While some give up sweet treats or chocolate for Lent, one schoolgirl went on an extreme litter picking challenge – to honour the memory of Captain Sir Tom Moore.
Heather Kent, 13, was horrified by the amount of rubbish on her local streets and the danger it can pose to animals.
After being inspired by Captain Tom’s feat of fundraising for NHS charities, she made it her mission to collect 100 bags of rubbish over Lent, which began on February 17 and ends today.
Heather Kent, 13, was horrified by the amount of rubbish on her local streets and the danger it can pose to animals. She is pictured above with her mother Julie
It comes as the Daily Mail helps to launch Keep Britain Tidy’s Great British Spring Clean, asking readers to pledge to clean up our landscape and restore pride in our country.
More than 49,000 people have already signed up.
Heather, who hopes to one day become a wildlife presenter, said that she felt pushed to do something about the state of her local area in Fairford, Gloucestershire, after realising the litter could harm animals.
She said: ‘I just hate the fact that a human action that people don’t even think about – they just throw something out the window or drop it on the floor – can kill an animal. It just hurts that people can feel like they can do that.’
Heather, who hopes to one day become a wildlife presenter, said that she felt pushed to do something about the state of her local area in Fairford, Gloucestershire, after realising the litter could harm animals
She has managed to inspire thousands who follow her journey on her social media pages, named A Bag A Day Keeps The Litter Away. Her efforts have gained her followers around the world, with some supporting her from as far away as California.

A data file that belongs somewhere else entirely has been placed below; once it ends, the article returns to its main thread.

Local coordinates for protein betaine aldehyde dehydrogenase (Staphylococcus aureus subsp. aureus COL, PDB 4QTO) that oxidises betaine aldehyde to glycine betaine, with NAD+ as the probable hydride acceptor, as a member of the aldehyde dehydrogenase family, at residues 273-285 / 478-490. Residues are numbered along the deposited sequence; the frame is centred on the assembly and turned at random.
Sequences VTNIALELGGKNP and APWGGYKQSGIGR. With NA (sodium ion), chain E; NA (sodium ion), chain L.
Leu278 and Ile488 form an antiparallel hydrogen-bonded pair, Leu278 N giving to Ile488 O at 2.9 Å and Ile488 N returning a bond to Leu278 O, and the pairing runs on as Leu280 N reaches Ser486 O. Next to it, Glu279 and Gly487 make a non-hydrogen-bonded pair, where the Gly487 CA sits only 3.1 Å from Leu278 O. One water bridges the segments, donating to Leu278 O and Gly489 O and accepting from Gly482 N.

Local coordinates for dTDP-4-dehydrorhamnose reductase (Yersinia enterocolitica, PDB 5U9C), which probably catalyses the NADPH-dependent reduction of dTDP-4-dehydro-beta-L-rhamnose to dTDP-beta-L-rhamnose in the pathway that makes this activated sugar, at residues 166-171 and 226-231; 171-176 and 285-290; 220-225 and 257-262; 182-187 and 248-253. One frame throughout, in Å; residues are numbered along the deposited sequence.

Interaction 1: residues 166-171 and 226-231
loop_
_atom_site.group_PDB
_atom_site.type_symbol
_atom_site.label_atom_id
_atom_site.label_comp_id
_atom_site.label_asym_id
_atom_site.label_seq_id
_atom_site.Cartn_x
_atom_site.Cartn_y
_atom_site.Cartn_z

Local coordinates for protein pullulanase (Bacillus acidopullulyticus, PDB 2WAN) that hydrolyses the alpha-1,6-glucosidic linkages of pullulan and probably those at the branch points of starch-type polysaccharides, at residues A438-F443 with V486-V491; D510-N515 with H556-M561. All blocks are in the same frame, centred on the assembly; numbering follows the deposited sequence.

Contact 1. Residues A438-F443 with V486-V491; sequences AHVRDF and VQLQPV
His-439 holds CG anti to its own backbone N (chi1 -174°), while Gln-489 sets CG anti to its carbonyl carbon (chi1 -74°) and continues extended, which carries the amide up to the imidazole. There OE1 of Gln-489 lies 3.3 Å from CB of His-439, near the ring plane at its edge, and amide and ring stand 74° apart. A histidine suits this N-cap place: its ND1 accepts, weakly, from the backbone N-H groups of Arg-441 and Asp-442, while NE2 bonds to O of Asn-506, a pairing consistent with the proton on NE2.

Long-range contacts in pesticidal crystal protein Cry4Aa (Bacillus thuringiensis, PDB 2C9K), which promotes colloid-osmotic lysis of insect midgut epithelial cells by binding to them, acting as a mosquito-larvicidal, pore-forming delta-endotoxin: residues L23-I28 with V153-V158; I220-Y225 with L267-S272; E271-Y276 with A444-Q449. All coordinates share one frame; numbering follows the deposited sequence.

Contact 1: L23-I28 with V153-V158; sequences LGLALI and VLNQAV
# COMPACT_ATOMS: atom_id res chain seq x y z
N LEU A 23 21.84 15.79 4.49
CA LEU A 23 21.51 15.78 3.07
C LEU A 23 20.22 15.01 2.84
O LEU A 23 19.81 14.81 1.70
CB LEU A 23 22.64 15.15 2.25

For the third year in a row Heather wanted to litter pick for Lent but feared that this year’s Covid-19 regulations might derail her plan.
However, she still aimed to pick up 100 bags over the 40 days and would pick up rubbish every day the Covid regulations would allow her to.
Heather found plenty of rubbish to meet her target, from discarded clothing, televisions and mobile phones to bottles, cans and even a 46-year-old crisp packet.
She filled 100 bags just under a week ago and continued to litter pick for six more days before Lent ends today.
In total, she managed to fill 112 bags of litter from her local roads, lay-bys and ditches.
In doing so, she also raised more than £2,000 for Great Western Hospital in Swindon.
Heather said: ‘My main goal over the whole of Lent was to pick up 100 bags in memory of Captain Sir Tom. I think he was a really important person and it was just a way to connect to him.
‘It kind of made me feel that I related to him because I think he’s a really inspiring person and what he did was absolutely amazing. I’m raising money for Great Western Hospital as well. I think raising money for the NHS is really important so that’s why I decided to do it in memory of him, as well as it being a goal for me.’
She added: ‘I could not have given up chocolate for Lent! Litter picking is so much more of a challenge. It gets you out in nature and to look at your surroundings and be thankful for what you have.’
While Heather encouraged people around her to pick litter with her, because of social distancing during this year’s mission she was accompanied only by her mother Julie, 42, a retail assistant manager, or her painter-decorator father Bob, 59.
Mrs Kent said: ‘Both her dad and I are extremely proud of what she’s doing. It’s just amazing.
‘I honestly didn’t think she would reach the target and she did it with a few days to go.’ She added that Heather had made sure they completed their daily litter pick ‘come rain or shine’.
‘We’ve been very lucky this year, I think we’ve only been out twice when it’s been raining. We’ve done it in the snow in the past,’ she said.
Since joining secondary school, Heather said it has been harder to encourage her peers to join her because they ‘don’t find it cool’.
But she added the project has been rewarding, saying: ‘It makes me feel like I’ve achieved something, when I pick up a plastic bottle. That can save many animals, just picking up that one piece of litter.
‘For people who want to pick up litter, just do it. If you do, it will get you angry because it gets to me sometimes. Sometimes it’s hard to process how much you’ve picked up. But don’t let that stop you because litter picking is such a fun thing to do and you are looking after the environment.
‘Even if you only pick up one piece of litter, it’s absolutely amazing and making a big difference.’